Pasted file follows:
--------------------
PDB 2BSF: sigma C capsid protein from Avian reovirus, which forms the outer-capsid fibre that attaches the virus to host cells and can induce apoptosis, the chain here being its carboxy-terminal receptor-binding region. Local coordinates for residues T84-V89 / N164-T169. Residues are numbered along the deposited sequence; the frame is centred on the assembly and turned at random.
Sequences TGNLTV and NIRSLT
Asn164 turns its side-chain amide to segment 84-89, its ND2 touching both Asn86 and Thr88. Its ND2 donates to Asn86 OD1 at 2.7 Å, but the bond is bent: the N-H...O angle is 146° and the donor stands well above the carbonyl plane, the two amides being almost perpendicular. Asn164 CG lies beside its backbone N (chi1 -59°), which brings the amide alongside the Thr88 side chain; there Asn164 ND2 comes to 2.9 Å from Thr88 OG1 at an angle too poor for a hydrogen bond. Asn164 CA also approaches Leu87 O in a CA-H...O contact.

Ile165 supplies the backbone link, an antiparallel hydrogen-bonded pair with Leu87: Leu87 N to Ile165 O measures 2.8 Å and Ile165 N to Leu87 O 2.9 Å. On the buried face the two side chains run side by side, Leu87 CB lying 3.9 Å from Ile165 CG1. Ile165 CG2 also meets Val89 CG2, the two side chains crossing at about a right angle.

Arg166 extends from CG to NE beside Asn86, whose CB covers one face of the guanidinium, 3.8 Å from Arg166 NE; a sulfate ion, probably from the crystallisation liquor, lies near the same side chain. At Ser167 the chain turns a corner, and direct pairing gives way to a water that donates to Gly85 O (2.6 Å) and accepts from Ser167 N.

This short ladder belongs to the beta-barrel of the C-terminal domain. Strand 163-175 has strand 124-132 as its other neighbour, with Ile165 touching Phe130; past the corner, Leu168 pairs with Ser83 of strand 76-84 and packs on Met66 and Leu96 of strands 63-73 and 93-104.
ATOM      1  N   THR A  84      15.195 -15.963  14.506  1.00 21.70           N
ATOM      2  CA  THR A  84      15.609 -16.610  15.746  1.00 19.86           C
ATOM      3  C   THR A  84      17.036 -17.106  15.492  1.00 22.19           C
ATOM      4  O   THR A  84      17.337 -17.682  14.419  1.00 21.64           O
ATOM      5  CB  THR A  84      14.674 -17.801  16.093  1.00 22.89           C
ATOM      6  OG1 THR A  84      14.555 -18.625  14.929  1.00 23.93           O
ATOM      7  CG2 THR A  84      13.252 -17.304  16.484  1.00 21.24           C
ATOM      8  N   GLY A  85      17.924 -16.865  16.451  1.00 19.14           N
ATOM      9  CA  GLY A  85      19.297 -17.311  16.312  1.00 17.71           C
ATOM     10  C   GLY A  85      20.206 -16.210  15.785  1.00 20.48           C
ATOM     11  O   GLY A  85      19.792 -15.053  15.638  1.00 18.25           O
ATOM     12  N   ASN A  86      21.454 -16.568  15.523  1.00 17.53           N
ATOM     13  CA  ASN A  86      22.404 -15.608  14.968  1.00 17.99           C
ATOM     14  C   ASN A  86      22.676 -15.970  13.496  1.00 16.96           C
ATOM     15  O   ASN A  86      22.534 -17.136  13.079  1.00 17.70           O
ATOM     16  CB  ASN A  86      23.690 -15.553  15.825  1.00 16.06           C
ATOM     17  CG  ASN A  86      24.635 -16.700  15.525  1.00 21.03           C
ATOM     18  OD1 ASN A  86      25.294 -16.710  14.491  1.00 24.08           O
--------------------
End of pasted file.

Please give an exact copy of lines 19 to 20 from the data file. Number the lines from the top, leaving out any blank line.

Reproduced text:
ATOM     13  CA  ASN A  86      22.404 -15.608  14.968  1.00 17.99           C
ATOM     14  C   ASN A  86      22.676 -15.970  13.496  1.00 16.96           C